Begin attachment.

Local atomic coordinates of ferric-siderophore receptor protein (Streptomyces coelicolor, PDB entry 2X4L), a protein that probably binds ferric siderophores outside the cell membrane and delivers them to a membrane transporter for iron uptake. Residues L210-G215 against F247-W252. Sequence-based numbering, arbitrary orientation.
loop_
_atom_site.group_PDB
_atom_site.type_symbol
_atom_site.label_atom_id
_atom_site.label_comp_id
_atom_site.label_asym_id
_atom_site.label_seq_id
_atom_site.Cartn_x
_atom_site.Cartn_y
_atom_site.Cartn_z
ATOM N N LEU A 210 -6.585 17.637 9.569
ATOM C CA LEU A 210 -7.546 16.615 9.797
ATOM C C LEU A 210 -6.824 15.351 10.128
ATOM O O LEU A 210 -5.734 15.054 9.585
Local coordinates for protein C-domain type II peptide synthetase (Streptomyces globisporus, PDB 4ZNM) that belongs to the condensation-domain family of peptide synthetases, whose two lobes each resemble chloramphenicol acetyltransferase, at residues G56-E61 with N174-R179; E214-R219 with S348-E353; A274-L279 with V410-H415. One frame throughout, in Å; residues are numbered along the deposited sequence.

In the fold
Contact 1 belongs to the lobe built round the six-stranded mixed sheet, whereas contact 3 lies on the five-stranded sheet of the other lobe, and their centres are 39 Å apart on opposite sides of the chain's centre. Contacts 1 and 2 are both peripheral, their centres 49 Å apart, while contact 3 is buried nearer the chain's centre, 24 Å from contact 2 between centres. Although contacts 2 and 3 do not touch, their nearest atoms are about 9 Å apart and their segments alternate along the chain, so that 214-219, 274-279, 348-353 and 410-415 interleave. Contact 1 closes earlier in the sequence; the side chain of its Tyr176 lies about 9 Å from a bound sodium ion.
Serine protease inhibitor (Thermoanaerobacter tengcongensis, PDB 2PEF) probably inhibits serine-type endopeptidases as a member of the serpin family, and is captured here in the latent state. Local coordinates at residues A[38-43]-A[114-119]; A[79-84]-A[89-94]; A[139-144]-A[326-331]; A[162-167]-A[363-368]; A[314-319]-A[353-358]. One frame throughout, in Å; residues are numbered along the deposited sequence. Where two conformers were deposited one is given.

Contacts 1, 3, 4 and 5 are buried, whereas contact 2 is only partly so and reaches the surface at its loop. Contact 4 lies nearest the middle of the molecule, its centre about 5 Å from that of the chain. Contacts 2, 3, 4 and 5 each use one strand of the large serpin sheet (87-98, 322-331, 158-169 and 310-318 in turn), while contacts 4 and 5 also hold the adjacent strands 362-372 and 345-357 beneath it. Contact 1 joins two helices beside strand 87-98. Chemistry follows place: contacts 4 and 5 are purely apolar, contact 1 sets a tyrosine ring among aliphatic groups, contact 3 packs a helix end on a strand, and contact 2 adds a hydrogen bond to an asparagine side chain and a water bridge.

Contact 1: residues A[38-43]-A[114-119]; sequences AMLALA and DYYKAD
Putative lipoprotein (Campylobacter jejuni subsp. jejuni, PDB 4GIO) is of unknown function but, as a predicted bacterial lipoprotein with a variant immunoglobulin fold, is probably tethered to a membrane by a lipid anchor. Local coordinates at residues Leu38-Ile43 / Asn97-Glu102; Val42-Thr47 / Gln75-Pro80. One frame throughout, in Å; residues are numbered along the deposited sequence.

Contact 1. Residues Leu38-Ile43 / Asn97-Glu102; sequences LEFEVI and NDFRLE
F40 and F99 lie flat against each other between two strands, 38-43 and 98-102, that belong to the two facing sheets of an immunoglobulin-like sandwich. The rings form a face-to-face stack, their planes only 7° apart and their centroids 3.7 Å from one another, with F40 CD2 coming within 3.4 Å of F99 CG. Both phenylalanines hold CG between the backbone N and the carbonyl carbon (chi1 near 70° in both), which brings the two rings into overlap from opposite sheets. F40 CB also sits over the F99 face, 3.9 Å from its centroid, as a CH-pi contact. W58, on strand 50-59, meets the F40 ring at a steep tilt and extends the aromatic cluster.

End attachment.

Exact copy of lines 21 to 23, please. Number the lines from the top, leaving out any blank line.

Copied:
Contact 1: residues A[38-43]-A[114-119]; sequences AMLALA and DYYKAD
Putative lipoprotein (Campylobacter jejuni subsp. jejuni, PDB 4GIO) is of unknown function but, as a predicted bacterial lipoprotein with a variant immunoglobulin fold, is probably tethered to a membrane by a lipid anchor. Local coordinates at residues Leu38-Ile43 / Asn97-Glu102; Val42-Thr47 / Gln75-Pro80. One frame throughout, in Å; residues are numbered along the deposited sequence.

Contact 1. Residues Leu38-Ile43 / Asn97-Glu102; sequences LEFEVI and NDFRLE